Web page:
Watson admitted driving with excess breath alcohol of 775 micrograms and was fined $700 and disqualified from driving for seven months. Police prosecutor Sergeant Graham Single said when police stopped Watson in Sinclair St in Renwick on the morning of February 6 he told them he had a nip of whisky before heading out to MacDonald's for breakfast. Defence lawyer Laurie Murdoch said Watson was on holiday from his job as a truck driver and had a big night drinking the night before and had not realised how much alcohol would still be in his system. Watson did not feel he had a problem with alcohol and it was his first drink-driving offence.
Judge Zohrab told Watson in his experience it was unusual for people to start the day with whisky before breakfast.
● A Havelock man earned himself an extra driving suspension after being caught speeding while driving to court to face a drink-driving charge last month.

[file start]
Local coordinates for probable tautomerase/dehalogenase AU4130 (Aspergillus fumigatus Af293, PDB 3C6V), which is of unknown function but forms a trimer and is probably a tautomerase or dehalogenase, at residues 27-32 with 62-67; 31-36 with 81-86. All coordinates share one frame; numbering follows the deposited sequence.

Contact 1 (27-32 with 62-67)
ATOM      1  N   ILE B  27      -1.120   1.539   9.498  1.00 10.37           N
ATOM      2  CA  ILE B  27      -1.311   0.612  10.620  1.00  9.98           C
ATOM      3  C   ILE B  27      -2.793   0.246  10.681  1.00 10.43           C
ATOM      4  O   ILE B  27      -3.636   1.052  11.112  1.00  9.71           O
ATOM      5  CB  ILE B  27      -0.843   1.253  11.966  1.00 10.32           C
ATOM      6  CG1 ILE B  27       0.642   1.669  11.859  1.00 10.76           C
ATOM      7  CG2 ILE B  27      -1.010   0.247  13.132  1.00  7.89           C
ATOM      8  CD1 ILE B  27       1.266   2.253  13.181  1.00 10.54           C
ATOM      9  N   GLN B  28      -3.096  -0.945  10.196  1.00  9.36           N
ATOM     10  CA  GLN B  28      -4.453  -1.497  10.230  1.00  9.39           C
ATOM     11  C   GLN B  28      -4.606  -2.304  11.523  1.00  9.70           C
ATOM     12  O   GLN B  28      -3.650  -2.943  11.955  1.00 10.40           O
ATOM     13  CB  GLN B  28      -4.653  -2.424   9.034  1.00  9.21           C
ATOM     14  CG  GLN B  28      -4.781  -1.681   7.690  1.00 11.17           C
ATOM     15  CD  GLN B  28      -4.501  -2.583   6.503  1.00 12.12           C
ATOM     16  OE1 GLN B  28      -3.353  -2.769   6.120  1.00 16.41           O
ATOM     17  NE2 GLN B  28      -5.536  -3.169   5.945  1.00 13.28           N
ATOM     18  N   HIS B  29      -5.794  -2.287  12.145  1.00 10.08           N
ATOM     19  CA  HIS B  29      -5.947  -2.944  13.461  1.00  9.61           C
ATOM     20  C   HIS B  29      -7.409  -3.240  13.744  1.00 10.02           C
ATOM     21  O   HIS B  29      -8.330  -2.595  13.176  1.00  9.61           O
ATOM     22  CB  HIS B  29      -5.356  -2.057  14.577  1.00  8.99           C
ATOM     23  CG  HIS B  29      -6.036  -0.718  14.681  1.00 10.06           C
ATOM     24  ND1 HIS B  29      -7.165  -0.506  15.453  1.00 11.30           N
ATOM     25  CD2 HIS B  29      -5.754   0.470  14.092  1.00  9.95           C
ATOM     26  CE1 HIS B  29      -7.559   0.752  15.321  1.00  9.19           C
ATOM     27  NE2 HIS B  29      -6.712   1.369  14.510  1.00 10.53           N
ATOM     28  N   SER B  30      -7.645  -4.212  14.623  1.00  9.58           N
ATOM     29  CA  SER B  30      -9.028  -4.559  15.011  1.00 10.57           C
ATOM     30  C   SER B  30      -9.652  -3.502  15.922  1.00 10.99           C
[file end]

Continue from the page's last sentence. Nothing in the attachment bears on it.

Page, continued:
Police prosecutor Sergeant Graham Single told the Blenheim District Court police had suspended Timothy Guy Andrews' licence for excess demerit points on Christmas Day, when he was also stopped for drink-driving. When officers stopped Andrews again on January 28 for speeding on State Highway 6 near Havelock he told them he was on his way to court.
Andrews, 25, a chef, admitted a charge of driving while suspended, a third or subsequent offence, when he appeared in court yesterday and was disqualified from driving for a year and sentenced to 40 hours' community work.
Judge Tony Zohrab said Andrews had a history of ignoring court sentences.
● Hamish Peter Andrews, 46, of Mayfield admitted two charges of possession of cannabis, and two charges of shoplifting and was remanded in custody for sentencing on March 25 for sentencing.
Mr Single said in the first shoplifting incident Andrews took two bottles of port worth $218.98 from a Nelson liquor store on December 10.
He was recognised by a staff member when he went back to the store a few days later.
In the second incident on December 19 Andrews took a drill bit set from PlaceMakers in Levin.